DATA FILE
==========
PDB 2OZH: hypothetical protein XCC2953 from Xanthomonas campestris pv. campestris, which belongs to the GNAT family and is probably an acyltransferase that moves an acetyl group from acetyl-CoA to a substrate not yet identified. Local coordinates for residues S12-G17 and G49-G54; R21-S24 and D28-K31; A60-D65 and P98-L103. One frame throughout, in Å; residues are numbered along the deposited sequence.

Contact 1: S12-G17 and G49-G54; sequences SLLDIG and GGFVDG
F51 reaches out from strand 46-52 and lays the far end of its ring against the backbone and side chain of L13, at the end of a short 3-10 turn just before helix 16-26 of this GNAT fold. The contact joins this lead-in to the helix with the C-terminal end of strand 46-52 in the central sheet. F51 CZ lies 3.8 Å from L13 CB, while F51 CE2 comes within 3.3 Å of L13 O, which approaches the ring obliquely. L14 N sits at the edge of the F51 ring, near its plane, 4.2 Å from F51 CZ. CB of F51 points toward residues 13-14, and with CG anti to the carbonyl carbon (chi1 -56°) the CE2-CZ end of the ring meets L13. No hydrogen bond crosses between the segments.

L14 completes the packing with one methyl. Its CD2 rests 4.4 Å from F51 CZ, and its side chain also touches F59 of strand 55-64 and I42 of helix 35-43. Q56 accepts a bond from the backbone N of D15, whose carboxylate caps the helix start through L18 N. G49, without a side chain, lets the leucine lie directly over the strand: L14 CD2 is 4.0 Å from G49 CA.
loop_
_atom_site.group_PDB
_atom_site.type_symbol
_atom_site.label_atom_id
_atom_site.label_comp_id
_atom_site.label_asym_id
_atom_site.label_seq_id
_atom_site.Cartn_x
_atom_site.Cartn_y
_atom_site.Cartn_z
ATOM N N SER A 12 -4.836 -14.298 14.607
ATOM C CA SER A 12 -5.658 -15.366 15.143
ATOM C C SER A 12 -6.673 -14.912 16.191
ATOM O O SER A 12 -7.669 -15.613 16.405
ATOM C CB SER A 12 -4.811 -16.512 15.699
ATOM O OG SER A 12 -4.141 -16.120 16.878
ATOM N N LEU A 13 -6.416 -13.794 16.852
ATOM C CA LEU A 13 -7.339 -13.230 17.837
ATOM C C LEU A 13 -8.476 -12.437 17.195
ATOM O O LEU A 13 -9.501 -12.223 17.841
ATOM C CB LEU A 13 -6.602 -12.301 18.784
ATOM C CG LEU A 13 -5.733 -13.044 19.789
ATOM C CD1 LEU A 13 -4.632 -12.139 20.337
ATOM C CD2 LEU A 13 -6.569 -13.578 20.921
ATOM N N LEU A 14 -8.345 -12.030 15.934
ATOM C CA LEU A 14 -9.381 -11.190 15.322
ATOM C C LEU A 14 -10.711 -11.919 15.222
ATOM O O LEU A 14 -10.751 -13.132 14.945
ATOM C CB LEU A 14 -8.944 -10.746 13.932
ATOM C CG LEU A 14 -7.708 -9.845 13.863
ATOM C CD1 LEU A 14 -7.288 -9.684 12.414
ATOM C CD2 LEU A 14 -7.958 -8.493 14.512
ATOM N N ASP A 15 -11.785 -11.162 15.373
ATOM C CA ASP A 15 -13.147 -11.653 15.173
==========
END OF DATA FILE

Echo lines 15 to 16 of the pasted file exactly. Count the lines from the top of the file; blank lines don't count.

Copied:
ATOM N N SER A 12 -4.836 -14.298 14.607
ATOM C CA SER A 12 -5.658 -15.366 15.143